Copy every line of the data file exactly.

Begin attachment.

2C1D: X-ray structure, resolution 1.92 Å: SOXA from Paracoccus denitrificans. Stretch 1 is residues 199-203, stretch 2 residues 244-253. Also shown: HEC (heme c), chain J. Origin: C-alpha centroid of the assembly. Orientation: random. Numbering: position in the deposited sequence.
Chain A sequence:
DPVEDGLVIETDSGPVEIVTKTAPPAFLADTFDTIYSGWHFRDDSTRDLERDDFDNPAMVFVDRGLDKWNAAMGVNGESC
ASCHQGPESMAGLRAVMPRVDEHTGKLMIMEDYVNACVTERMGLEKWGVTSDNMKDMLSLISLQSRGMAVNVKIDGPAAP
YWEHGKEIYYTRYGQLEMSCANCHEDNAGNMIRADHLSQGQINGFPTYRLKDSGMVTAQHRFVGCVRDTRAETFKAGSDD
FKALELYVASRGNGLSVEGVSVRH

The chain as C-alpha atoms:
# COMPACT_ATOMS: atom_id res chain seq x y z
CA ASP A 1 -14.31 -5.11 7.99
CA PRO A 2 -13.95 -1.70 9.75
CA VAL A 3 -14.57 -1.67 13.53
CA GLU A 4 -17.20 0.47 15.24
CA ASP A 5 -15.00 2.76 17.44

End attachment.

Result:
2C1D: X-ray structure, resolution 1.92 Å: SOXA from Paracoccus denitrificans. Stretch 1 is residues 199-203, stretch 2 residues 244-253. Also shown: HEC (heme c), chain J. Origin: C-alpha centroid of the assembly. Orientation: random. Numbering: position in the deposited sequence.
Chain A sequence:
DPVEDGLVIETDSGPVEIVTKTAPPAFLADTFDTIYSGWHFRDDSTRDLERDDFDNPAMVFVDRGLDKWNAAMGVNGESC
ASCHQGPESMAGLRAVMPRVDEHTGKLMIMEDYVNACVTERMGLEKWGVTSDNMKDMLSLISLQSRGMAVNVKIDGPAAP
YWEHGKEIYYTRYGQLEMSCANCHEDNAGNMIRADHLSQGQINGFPTYRLKDSGMVTAQHRFVGCVRDTRAETFKAGSDD
FKALELYVASRGNGLSVEGVSVRH

The chain as C-alpha atoms:
# COMPACT_ATOMS: atom_id res chain seq x y z
CA ASP A 1 -14.31 -5.11 7.99
CA PRO A 2 -13.95 -1.70 9.75
CA VAL A 3 -14.57 -1.67 13.53
CA GLU A 4 -17.20 0.47 15.24
CA ASP A 5 -15.00 2.76 17.44